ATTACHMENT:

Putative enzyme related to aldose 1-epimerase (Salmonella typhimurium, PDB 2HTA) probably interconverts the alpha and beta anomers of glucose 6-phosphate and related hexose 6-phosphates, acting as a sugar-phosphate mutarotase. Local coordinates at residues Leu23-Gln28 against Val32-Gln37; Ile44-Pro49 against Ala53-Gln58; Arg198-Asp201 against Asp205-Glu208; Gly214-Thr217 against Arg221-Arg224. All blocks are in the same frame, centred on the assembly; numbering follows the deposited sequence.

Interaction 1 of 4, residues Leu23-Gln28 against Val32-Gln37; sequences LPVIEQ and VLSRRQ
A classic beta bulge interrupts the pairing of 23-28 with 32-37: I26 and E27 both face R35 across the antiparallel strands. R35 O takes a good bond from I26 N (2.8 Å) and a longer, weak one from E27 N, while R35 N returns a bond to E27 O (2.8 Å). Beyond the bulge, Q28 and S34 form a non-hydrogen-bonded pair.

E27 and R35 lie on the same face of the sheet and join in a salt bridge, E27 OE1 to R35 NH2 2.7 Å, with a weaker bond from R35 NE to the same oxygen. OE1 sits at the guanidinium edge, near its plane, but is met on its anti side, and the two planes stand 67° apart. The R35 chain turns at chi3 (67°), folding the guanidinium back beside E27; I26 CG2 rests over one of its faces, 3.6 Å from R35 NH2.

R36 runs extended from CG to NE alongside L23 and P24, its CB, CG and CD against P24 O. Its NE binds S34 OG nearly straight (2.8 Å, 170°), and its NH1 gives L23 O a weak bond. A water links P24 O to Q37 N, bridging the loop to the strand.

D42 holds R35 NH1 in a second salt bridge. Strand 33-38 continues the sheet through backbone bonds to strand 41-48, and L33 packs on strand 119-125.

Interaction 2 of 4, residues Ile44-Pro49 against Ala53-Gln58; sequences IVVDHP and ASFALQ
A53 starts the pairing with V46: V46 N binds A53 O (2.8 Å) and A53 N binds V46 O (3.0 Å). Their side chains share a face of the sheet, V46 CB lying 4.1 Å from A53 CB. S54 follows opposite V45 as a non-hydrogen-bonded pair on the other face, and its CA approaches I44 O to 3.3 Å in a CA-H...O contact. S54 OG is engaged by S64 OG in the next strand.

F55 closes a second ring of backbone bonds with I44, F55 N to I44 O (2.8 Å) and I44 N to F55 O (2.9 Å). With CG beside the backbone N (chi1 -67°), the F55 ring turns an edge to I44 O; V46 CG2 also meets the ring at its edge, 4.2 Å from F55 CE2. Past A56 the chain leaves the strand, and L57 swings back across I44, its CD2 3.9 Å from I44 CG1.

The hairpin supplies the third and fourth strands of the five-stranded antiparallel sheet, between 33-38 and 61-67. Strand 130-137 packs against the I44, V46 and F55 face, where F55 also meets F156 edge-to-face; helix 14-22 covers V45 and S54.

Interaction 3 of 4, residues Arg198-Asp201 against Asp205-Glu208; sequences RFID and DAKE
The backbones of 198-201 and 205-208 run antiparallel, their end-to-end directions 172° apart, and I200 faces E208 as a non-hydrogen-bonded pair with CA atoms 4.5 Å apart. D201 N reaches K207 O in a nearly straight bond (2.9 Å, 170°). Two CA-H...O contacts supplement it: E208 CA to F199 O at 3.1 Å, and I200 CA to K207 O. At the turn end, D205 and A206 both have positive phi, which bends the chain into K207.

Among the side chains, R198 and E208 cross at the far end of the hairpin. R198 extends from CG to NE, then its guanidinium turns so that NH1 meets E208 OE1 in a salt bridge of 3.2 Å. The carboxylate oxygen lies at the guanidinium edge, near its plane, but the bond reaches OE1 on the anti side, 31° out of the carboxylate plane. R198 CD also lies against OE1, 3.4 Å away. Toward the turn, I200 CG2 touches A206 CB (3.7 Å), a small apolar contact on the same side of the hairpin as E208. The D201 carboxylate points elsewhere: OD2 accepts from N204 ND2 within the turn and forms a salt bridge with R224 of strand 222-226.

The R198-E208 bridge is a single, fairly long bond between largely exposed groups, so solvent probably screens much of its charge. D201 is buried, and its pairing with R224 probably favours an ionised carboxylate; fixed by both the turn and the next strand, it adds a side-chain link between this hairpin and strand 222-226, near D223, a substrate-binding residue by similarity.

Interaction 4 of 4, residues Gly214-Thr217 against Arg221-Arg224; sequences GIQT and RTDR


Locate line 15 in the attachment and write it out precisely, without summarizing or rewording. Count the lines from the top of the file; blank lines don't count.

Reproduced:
Interaction 4 of 4, residues Gly214-Thr217 against Arg221-Arg224; sequences GIQT and RTDR